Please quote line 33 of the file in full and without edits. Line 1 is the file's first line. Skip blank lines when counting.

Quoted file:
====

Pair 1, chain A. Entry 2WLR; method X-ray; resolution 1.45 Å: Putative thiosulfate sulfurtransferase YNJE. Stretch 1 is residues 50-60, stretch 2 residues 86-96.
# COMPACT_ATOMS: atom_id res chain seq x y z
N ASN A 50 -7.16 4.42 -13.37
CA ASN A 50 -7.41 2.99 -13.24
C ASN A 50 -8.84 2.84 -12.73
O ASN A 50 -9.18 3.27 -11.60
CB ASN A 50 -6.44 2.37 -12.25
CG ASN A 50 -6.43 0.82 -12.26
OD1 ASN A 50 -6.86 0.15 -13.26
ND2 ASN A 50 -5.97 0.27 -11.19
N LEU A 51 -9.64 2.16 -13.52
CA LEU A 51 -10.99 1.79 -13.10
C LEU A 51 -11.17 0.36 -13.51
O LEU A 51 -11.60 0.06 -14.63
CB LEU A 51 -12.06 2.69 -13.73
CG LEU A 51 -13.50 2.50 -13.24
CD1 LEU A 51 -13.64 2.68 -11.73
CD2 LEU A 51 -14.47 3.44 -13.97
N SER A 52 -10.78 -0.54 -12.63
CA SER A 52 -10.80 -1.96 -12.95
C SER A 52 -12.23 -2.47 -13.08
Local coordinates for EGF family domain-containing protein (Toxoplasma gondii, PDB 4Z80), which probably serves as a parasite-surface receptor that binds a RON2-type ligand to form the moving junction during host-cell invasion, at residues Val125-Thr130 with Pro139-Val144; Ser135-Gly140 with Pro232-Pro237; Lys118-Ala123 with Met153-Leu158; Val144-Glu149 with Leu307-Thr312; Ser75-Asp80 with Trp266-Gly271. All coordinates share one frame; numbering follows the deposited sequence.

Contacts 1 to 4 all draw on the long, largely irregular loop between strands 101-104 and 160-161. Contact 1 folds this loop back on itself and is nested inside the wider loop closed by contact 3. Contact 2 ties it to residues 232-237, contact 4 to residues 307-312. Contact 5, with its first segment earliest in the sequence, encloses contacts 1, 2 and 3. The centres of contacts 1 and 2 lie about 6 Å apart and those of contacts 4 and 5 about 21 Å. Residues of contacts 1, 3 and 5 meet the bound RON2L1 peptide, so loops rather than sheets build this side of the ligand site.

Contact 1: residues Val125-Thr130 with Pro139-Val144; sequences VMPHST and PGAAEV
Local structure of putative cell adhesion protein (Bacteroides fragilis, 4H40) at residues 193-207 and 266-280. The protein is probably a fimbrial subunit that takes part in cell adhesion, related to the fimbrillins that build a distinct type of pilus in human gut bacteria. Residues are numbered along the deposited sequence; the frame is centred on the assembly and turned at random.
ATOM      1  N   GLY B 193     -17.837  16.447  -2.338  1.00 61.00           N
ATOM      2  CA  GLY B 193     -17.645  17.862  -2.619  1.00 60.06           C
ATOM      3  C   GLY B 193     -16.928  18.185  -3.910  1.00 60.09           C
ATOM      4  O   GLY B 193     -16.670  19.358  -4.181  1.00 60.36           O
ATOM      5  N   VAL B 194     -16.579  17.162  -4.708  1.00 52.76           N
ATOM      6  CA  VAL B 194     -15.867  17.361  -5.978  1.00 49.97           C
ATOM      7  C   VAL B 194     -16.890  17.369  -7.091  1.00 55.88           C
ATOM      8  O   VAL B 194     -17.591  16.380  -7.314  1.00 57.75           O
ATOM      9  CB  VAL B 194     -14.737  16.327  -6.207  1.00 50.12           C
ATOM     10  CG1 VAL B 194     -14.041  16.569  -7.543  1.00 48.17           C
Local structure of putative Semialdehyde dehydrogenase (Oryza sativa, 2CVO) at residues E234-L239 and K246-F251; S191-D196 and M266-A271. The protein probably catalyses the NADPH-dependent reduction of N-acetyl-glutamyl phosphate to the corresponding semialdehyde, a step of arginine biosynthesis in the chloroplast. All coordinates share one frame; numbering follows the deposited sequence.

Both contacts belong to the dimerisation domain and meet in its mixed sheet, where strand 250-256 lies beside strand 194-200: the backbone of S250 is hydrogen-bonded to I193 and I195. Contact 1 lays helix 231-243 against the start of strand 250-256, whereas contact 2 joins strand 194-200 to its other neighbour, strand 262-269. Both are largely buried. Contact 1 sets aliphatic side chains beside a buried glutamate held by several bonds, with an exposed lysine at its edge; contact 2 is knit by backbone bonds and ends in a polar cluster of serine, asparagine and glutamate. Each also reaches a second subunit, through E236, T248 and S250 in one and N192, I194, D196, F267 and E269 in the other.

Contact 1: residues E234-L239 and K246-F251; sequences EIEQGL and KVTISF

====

ATOM      8  O   VAL B 194     -17.591  16.380  -7.314  1.00 57.75           O